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My site has a Javascript method that makes an AJAX request to add an item to cart without reloading the page and making a simple notification.


However, using any Javascript console, I found you can flood this request with a simple statement:

while (true) {AddToCart()}

And eventually lock the server until the browser crashes. A more stable browsing environment could probably even lock the server indefinitely. So what would be the best way to protect against such an attempt?

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Check if item is already in the cart ? Both server side and client side. –  aziz punjani Sep 21 '11 at 18:41
Customer can add multiple quantity of an item –  Kyle Macey Sep 21 '11 at 20:16

6 Answers 6

up vote 4 down vote accepted

Perhaps you should just define the function in a private namespace?

(function() {
   function AddtoCart(){};

That way you can't reference it through the console.

This of course is not bulletproof as anyone could just replicate the code or make HTTP requests to the URI.

You can't stop the HTTP requests but you can stop the page processing data possibly by implementing CSRF tokens so that it won't do the heavy processing unless the CSRF token matches, which is generated from your page which creates the CSRF based on variables like timestamp and such, so it can't be (easily?) reproduced.

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They could do much more damage using ab (Apache benchmark) with a high concurrency value, or they could just sit there hitting F5. You need a lower-level solution - rate limiting, by IP perhaps, or a one-use hash, or any number of other solutions.

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There are lots of ways that servers protect themselves from rogue clients. In this particular case, "rate limiting" is probably appropriate where the server selects a maximum number of operations per minute from the client that it thinks it reasonable for a human to operate and when the rate of operations from one client exceeds that it protects itself. How it chooses to protect itself depends. It might immediately fail each new request for awhile to keep from using many server resources, it might log the client out, it might fail silently or return an error.

Servers should know that real protection against this type of thing has to be done at the server because ajax calls can be done by anyone, not just your own client code.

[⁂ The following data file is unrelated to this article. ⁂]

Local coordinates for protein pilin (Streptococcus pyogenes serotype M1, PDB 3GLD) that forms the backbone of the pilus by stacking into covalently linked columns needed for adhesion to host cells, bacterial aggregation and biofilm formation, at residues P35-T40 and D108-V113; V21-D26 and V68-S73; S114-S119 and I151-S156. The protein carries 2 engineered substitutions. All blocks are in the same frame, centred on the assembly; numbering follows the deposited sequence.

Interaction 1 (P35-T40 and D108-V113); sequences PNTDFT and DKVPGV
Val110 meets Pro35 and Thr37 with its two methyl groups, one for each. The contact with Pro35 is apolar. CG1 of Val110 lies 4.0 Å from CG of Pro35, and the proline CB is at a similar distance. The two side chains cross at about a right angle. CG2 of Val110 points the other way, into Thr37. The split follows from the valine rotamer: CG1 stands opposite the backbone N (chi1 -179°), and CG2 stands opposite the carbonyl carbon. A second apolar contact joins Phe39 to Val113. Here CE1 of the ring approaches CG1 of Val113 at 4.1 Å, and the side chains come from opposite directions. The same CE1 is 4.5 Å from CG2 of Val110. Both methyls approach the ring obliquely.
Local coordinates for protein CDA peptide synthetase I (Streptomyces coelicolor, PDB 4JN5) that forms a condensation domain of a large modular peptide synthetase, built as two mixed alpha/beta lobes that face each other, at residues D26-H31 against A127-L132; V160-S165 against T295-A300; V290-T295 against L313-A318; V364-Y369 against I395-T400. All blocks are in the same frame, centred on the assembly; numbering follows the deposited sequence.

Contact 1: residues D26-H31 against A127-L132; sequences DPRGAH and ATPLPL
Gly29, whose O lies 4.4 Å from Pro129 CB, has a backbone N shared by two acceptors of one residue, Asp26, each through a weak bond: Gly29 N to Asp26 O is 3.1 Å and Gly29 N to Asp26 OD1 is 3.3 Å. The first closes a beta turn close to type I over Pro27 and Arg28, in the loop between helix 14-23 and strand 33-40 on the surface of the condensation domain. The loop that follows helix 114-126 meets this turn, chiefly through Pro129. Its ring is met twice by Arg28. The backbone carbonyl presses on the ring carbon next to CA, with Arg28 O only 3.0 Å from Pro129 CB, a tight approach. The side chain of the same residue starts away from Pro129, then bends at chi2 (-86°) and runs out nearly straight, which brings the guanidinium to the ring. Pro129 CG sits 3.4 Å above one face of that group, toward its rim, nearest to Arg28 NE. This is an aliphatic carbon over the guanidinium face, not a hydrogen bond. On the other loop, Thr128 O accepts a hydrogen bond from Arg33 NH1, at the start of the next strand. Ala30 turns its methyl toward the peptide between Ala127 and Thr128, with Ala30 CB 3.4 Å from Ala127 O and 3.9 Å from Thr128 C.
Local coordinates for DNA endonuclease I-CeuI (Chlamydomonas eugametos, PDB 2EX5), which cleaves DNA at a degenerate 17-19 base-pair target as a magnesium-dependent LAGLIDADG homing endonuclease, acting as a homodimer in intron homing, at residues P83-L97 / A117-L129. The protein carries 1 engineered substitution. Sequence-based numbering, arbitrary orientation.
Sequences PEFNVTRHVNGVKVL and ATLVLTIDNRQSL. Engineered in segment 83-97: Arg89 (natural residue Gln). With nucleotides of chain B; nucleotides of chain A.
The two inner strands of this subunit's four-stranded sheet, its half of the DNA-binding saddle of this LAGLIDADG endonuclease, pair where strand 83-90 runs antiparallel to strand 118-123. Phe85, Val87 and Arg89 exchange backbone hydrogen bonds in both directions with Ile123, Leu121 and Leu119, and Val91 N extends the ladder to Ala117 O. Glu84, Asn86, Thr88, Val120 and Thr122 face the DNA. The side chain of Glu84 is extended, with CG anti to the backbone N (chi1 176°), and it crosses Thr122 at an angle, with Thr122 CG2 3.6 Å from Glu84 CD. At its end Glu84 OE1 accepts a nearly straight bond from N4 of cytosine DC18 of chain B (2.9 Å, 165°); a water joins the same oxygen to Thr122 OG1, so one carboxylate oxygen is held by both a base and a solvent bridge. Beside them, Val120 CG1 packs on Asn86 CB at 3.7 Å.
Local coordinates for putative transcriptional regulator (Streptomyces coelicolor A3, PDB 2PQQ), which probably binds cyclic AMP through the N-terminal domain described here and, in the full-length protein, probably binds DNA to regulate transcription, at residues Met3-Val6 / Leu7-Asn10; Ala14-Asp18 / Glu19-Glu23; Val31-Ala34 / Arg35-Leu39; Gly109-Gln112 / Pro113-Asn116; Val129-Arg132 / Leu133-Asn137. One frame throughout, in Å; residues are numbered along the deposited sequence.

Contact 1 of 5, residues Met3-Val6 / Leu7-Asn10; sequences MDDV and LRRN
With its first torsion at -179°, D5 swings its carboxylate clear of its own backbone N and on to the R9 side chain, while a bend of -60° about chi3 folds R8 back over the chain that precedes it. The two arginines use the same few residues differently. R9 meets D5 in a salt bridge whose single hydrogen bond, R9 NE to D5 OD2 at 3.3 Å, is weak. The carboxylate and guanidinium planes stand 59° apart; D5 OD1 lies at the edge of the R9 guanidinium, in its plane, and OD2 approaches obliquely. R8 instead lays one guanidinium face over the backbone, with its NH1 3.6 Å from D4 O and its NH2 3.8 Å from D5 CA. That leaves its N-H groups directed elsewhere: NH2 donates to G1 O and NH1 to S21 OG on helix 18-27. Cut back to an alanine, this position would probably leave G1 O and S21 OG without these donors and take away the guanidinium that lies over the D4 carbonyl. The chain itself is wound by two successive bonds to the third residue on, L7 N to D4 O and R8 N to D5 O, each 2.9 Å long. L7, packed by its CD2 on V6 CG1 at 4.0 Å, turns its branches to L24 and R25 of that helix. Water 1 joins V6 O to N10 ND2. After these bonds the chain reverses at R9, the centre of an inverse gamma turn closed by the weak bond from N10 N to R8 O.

On the client, you could protect from rogue javascript being injected a number of ways. Down lower in your code, you could also implement rate limiting (like right before you make the actual ajax call) and refuse to carry out more than X ajax calls per minute. This doesn't fully protect your server, but protects you from your own AddToCart() function being used in this way.

Or, you could make it so there is no top level global namespace function that requires no parameters that can be called this way. You could do this either by removing the relevant functionality from the global namespace (make it a method on one of your objects that requires a proper "this" pointer) or you could make the function require some relevant internal state that wouldn't always be known.

Personally, I don't really fell like a client needs to be protected from abuse that its owner might inflict on it when there's no legitimate purpose for what's being done other than to cause mayhem. If the user wants to do bad things that crash their own client, that's fine. They can bring down the client with task manager if they want. You do want to protect it from spraying your server with bad stuff and protect it from anything bad that might happen with legitimate normal user operations, but if the user wants to take down their own client, I'm not going to lose any sleep over that.

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A request is a request, AJAX or not. The same rules apply for a regular DOS attack. There's nothing to stop people from calling your URL directly, even without AJAX.

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Someone clever enough to figure out your code, open their browser's console, and type while (true) {AddToCart()} doesn't even need a browser (or your code) – they could just execute wget in an infinite loop, or if the goal is really a DoS, use a script for that purpose.

On the server side, you're dealing with how to mitigate a denial of service attack. There are many strategies; using the Nginx reverse proxy is the first that popped into my mind.

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One thing you could do is make the AddToCart function only do the request if one is not already in progress.

Another think you can do is obfuscate the code (there are tools to do this, do a search for javascript obfuscation) so its not obvious what method does what.

Those two methods will help, but won't solve the problem entirely. The server really needs to detect if its getting spammed with requests from one client and limit them, via a rate limiter.

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